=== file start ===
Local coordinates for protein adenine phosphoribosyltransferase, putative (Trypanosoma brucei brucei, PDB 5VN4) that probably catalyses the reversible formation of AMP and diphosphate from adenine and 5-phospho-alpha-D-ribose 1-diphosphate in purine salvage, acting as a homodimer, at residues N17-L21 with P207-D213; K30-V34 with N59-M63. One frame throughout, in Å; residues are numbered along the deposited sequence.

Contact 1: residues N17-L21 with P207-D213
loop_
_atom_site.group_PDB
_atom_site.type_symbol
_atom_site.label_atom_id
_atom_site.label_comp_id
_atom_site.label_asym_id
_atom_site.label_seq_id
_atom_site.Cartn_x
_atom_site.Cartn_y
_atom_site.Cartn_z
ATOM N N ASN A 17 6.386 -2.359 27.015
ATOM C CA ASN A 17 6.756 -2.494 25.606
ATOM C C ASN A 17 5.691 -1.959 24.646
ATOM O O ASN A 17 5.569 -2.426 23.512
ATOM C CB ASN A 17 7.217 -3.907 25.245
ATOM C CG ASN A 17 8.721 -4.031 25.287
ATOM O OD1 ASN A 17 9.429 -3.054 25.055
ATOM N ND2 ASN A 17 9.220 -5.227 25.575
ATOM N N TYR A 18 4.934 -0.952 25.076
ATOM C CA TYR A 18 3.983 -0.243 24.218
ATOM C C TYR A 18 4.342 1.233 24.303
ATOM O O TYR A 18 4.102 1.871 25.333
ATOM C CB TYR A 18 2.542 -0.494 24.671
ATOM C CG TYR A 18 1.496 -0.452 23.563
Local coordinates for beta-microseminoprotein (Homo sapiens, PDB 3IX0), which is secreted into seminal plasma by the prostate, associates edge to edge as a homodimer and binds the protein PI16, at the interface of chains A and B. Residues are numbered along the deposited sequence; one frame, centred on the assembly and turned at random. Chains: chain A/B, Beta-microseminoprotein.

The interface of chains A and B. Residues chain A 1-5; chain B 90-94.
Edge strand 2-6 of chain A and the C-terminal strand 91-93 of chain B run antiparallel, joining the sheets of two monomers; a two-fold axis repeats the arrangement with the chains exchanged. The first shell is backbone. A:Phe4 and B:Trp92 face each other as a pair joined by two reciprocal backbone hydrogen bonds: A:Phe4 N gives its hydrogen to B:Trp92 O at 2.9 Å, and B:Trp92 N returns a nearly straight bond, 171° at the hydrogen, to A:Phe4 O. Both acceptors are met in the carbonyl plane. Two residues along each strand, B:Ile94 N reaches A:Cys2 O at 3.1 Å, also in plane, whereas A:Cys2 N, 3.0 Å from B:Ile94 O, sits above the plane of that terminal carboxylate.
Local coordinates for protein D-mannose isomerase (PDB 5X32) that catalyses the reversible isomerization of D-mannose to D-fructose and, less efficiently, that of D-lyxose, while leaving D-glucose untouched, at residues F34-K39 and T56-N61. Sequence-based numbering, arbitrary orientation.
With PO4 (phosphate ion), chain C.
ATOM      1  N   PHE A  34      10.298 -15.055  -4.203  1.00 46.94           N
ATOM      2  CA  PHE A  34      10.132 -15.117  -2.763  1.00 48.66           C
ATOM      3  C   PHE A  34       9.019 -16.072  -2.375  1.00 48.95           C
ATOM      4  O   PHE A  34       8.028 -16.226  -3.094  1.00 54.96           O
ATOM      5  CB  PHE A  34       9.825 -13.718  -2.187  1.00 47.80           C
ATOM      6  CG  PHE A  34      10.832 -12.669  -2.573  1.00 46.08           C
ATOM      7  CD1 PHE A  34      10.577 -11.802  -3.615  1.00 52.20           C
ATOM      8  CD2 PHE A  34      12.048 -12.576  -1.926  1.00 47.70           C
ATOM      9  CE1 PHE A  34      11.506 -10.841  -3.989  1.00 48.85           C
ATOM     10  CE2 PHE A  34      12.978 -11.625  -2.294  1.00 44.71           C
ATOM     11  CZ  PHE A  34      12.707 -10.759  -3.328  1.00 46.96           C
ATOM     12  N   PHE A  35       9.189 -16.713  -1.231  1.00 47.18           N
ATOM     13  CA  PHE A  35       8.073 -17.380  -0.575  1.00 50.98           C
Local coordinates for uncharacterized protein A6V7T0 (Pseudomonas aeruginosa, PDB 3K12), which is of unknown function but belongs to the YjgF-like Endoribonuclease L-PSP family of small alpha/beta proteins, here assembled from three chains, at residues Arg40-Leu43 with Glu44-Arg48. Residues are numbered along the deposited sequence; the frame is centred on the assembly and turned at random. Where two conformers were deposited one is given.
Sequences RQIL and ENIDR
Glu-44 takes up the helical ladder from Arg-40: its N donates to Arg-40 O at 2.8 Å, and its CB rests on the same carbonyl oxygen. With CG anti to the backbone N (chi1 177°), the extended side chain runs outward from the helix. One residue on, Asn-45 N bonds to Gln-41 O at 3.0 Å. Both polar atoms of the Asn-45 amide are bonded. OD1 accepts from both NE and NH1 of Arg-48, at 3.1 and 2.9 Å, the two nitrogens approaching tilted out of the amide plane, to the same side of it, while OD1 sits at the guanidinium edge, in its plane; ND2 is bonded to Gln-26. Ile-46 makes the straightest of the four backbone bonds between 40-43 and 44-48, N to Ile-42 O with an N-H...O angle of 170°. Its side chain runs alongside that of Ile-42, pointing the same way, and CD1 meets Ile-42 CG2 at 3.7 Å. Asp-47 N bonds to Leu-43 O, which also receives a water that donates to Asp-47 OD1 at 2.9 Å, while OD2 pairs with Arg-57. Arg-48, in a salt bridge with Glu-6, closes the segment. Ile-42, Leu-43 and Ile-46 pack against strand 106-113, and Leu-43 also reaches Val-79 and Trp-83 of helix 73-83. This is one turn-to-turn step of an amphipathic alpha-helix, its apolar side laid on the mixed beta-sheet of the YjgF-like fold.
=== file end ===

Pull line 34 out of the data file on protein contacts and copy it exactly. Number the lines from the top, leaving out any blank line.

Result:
ATOM      3  C   PHE A  34       9.019 -16.072  -2.375  1.00 48.95           C